So as I mentioned, we weren't getting a tree.  When our neighbor came calling for tree orders, we declined.  When he got back, he found that he had an extra...and he offered us another chance.  Beset by second thoughts, we made room for it - an 8.5 footer, which is esconced in the dining room.  It's shown here behind the dining room table, set for Mary's annual holiday tea for her Wellesley alumni friends.

Yep, we are sure enjoying it.

Tuesday, December 20, 2011

The Solar Marines


http://en.wikipedia.org/wiki/File:3rd_Battalion_3rd_Marines_dawn_patrol.jpg
 The Natural Intelligence column in Outside magazine's December 2011 edition, entitled "Charge!" and written by David Roberts, outlines some successes the Marine Corps has had in adapting solar technology to battle.  I did some further research and this has been a hot topic this year, with many articles available on-line, I've also included a link to an NPR article at the end of this post for easy reference.

Roberts' article begins with the lead paragraph:

"The Solyndra solar debacle has some in Congress arguing that government needs to get out of the renewable-power business.  Don't tell that to the Marine Corps, the bravest new recruit in the clean-energy revolution."

After watching the movie Restrepo this year - and visiting a couple of USMC bases - I've grown attuned to how this tactical force operates:  fast moving and overwhelming force, usually at the expense of having to carry a lot of petroleum-based fuels with them, especially as generator power hungry communications and information gear become more and more essential to the success of their missions.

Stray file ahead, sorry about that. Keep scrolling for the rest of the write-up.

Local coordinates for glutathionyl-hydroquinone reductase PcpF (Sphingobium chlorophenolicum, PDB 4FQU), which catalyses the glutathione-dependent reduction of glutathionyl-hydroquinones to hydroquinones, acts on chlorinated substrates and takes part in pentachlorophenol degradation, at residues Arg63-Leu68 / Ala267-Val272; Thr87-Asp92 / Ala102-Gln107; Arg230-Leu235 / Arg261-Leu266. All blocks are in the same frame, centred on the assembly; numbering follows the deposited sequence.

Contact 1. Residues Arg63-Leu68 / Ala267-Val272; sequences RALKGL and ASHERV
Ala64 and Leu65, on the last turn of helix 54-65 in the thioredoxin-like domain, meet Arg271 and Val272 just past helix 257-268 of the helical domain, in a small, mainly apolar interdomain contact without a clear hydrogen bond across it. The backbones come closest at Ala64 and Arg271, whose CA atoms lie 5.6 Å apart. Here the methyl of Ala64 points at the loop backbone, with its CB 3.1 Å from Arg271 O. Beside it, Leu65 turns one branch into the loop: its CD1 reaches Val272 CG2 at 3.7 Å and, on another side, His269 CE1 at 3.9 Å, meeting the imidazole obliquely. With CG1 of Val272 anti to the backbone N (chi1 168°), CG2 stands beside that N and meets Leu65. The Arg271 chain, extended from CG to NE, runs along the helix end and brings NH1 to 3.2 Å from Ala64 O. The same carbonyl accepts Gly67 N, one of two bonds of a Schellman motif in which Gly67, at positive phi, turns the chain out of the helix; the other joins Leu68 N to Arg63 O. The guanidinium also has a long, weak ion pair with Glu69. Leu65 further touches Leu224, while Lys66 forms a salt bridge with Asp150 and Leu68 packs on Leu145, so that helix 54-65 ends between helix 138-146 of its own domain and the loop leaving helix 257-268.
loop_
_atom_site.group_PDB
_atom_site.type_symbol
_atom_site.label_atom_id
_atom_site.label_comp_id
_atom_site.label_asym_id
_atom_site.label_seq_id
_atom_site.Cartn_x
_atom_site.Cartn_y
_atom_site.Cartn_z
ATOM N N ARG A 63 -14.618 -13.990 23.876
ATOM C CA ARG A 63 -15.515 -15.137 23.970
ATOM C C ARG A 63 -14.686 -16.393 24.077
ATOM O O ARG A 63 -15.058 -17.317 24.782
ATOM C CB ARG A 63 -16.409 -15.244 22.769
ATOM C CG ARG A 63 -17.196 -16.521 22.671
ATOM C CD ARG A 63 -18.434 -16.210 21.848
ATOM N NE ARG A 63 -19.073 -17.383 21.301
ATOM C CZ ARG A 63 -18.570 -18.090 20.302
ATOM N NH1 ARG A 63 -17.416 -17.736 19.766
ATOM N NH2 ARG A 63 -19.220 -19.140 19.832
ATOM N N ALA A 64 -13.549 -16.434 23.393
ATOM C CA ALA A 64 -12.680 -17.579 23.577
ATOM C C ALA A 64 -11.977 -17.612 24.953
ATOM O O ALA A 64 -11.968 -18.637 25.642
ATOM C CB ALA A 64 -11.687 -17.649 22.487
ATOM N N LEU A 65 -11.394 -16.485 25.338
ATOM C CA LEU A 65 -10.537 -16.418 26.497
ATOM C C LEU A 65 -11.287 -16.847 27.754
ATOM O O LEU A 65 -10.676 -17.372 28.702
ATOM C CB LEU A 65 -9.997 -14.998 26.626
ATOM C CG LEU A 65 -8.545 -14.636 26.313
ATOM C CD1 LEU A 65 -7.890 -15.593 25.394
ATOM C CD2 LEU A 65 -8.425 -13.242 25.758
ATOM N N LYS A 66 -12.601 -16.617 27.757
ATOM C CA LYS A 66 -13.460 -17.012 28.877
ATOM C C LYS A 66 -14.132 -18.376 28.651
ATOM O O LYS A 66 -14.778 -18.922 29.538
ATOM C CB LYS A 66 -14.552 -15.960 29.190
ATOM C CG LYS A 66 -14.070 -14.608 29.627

The Marines have established the Expeditionary Energy Office to come up with ways to address power needs.  In the Outside article, the example given was India Company 3rd Battalion 5th Marine Regiment's deployment to the Sangin District in Afghanistan's Helmand province.  India 3/5 had four portable modules that fold out in two large solar panels each, all connected to power cells to store the energy overnight.  They also have pack stowable gear that the Marines can carry - only 2.5 pounds each - instead of the 25-35 pounds of batteries they usually have to haul on their backs. 



Another highlight, from the NPR article I linked, also featuring India 3/5, is this: 

"By using solar power and placing an emphasis on energy conservation, Marines and sailors of 3rd Battalion, 5th Marine Regiment say they cut diesel consumption in their generators from 20 gallons a day to 2.5 gallons a day."

Three more bullets that argue for more solar power rather than less, at least in the case of the Marines:

  • Fewer Supply Convoys — With less need for fuel and batteries, fewer trucks are exposed to possible attacks on the road.